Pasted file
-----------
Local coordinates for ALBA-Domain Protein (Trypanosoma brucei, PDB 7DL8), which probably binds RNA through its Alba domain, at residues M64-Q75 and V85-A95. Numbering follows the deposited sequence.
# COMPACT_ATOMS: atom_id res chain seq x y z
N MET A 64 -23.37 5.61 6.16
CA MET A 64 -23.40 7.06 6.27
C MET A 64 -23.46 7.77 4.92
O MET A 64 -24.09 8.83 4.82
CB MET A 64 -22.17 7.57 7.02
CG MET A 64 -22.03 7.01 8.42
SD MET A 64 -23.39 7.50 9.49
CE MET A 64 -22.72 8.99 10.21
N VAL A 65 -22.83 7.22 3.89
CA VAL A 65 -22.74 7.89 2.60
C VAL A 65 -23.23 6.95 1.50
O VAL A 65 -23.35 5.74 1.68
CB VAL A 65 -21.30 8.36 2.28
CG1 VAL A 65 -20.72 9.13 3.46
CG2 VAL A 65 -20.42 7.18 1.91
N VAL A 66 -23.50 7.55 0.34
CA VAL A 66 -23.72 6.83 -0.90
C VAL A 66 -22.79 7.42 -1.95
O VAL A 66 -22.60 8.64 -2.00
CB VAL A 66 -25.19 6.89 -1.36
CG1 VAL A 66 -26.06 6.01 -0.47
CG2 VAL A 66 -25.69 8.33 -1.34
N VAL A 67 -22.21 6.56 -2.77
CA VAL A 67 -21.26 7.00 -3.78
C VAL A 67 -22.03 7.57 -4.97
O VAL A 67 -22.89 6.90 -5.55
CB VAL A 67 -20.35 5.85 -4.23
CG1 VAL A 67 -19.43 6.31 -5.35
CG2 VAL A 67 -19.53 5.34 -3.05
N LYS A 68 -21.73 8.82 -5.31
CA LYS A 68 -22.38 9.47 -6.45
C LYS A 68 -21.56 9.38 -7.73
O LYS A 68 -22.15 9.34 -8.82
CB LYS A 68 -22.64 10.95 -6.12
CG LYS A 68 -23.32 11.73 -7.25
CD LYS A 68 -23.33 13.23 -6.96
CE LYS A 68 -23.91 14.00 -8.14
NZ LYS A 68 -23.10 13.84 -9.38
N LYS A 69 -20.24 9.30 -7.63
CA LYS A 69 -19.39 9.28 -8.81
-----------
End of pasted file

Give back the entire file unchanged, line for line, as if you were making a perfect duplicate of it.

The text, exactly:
Local coordinates for ALBA-Domain Protein (Trypanosoma brucei, PDB 7DL8), which probably binds RNA through its Alba domain, at residues M64-Q75 and V85-A95. Numbering follows the deposited sequence.
# COMPACT_ATOMS: atom_id res chain seq x y z
N MET A 64 -23.37 5.61 6.16
CA MET A 64 -23.40 7.06 6.27
C MET A 64 -23.46 7.77 4.92
O MET A 64 -24.09 8.83 4.82
CB MET A 64 -22.17 7.57 7.02
CG MET A 64 -22.03 7.01 8.42
SD MET A 64 -23.39 7.50 9.49
CE MET A 64 -22.72 8.99 10.21
N VAL A 65 -22.83 7.22 3.89
CA VAL A 65 -22.74 7.89 2.60
C VAL A 65 -23.23 6.95 1.50
O VAL A 65 -23.35 5.74 1.68
CB VAL A 65 -21.30 8.36 2.28
CG1 VAL A 65 -20.72 9.13 3.46
CG2 VAL A 65 -20.42 7.18 1.91
N VAL A 66 -23.50 7.55 0.34
CA VAL A 66 -23.72 6.83 -0.90
C VAL A 66 -22.79 7.42 -1.95
O VAL A 66 -22.60 8.64 -2.00
CB VAL A 66 -25.19 6.89 -1.36
CG1 VAL A 66 -26.06 6.01 -0.47
CG2 VAL A 66 -25.69 8.33 -1.34
N VAL A 67 -22.21 6.56 -2.77
CA VAL A 67 -21.26 7.00 -3.78
C VAL A 67 -22.03 7.57 -4.97
O VAL A 67 -22.89 6.90 -5.55
CB VAL A 67 -20.35 5.85 -4.23
CG1 VAL A 67 -19.43 6.31 -5.35
CG2 VAL A 67 -19.53 5.34 -3.05
N LYS A 68 -21.73 8.82 -5.31
CA LYS A 68 -22.38 9.47 -6.45
C LYS A 68 -21.56 9.38 -7.73
O LYS A 68 -22.15 9.34 -8.82
CB LYS A 68 -22.64 10.95 -6.12
CG LYS A 68 -23.32 11.73 -7.25
CD LYS A 68 -23.33 13.23 -6.96
CE LYS A 68 -23.91 14.00 -8.14
NZ LYS A 68 -23.10 13.84 -9.38
N LYS A 69 -20.24 9.30 -7.63
CA LYS A 69 -19.39 9.28 -8.81